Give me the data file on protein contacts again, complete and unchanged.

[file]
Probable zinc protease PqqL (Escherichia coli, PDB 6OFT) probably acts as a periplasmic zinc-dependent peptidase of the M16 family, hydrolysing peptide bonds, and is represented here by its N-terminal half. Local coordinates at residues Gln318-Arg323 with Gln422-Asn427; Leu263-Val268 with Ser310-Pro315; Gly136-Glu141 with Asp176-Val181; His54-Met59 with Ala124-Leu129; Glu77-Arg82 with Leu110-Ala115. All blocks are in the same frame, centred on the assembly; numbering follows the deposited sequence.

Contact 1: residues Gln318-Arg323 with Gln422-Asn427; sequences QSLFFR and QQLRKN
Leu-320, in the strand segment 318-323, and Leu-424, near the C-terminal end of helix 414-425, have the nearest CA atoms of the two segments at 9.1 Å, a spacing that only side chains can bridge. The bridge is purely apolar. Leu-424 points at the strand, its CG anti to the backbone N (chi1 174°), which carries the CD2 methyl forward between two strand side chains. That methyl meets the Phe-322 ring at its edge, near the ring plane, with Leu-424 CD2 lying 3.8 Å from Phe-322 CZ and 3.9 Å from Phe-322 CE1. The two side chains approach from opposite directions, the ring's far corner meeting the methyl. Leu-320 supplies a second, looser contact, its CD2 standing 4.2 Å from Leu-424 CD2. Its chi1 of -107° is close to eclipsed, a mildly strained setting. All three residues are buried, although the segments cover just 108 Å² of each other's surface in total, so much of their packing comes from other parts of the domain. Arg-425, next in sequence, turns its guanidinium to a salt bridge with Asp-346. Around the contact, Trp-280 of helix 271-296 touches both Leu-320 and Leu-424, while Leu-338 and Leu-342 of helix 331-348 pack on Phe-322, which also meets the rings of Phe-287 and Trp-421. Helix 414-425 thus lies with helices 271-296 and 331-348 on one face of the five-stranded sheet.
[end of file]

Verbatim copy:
Probable zinc protease PqqL (Escherichia coli, PDB 6OFT) probably acts as a periplasmic zinc-dependent peptidase of the M16 family, hydrolysing peptide bonds, and is represented here by its N-terminal half. Local coordinates at residues Gln318-Arg323 with Gln422-Asn427; Leu263-Val268 with Ser310-Pro315; Gly136-Glu141 with Asp176-Val181; His54-Met59 with Ala124-Leu129; Glu77-Arg82 with Leu110-Ala115. All blocks are in the same frame, centred on the assembly; numbering follows the deposited sequence.

Contact 1: residues Gln318-Arg323 with Gln422-Asn427; sequences QSLFFR and QQLRKN
Leu-320, in the strand segment 318-323, and Leu-424, near the C-terminal end of helix 414-425, have the nearest CA atoms of the two segments at 9.1 Å, a spacing that only side chains can bridge. The bridge is purely apolar. Leu-424 points at the strand, its CG anti to the backbone N (chi1 174°), which carries the CD2 methyl forward between two strand side chains. That methyl meets the Phe-322 ring at its edge, near the ring plane, with Leu-424 CD2 lying 3.8 Å from Phe-322 CZ and 3.9 Å from Phe-322 CE1. The two side chains approach from opposite directions, the ring's far corner meeting the methyl. Leu-320 supplies a second, looser contact, its CD2 standing 4.2 Å from Leu-424 CD2. Its chi1 of -107° is close to eclipsed, a mildly strained setting. All three residues are buried, although the segments cover just 108 Å² of each other's surface in total, so much of their packing comes from other parts of the domain. Arg-425, next in sequence, turns its guanidinium to a salt bridge with Asp-346. Around the contact, Trp-280 of helix 271-296 touches both Leu-320 and Leu-424, while Leu-338 and Leu-342 of helix 331-348 pack on Phe-322, which also meets the rings of Phe-287 and Trp-421. Helix 414-425 thus lies with helices 271-296 and 331-348 on one face of the five-stranded sheet.